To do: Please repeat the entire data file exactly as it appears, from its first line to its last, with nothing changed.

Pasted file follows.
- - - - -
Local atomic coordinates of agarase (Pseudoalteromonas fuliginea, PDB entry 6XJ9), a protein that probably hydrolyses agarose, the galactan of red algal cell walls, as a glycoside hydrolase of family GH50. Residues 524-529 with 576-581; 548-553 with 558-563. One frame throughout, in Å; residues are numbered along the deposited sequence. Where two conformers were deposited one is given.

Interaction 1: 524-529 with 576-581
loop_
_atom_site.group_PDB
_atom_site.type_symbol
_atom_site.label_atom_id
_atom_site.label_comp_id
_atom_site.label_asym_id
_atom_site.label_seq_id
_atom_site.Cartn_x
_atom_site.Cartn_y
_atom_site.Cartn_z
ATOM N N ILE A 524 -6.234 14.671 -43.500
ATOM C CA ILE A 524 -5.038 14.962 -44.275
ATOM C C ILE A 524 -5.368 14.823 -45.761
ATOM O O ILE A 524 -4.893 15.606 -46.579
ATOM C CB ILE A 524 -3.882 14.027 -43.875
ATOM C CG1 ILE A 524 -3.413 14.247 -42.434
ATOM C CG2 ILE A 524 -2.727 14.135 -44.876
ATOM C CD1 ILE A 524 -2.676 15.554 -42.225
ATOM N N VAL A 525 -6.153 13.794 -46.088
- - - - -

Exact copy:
Local atomic coordinates of agarase (Pseudoalteromonas fuliginea, PDB entry 6XJ9), a protein that probably hydrolyses agarose, the galactan of red algal cell walls, as a glycoside hydrolase of family GH50. Residues 524-529 with 576-581; 548-553 with 558-563. One frame throughout, in Å; residues are numbered along the deposited sequence. Where two conformers were deposited one is given.

Interaction 1: 524-529 with 576-581
loop_
_atom_site.group_PDB
_atom_site.type_symbol
_atom_site.label_atom_id
_atom_site.label_comp_id
_atom_site.label_asym_id
_atom_site.label_seq_id
_atom_site.Cartn_x
_atom_site.Cartn_y
_atom_site.Cartn_z
ATOM N N ILE A 524 -6.234 14.671 -43.500
ATOM C CA ILE A 524 -5.038 14.962 -44.275
ATOM C C ILE A 524 -5.368 14.823 -45.761
ATOM O O ILE A 524 -4.893 15.606 -46.579
ATOM C CB ILE A 524 -3.882 14.027 -43.875
ATOM C CG1 ILE A 524 -3.413 14.247 -42.434
ATOM C CG2 ILE A 524 -2.727 14.135 -44.876
ATOM C CD1 ILE A 524 -2.676 15.554 -42.225
ATOM N N VAL A 525 -6.153 13.794 -46.088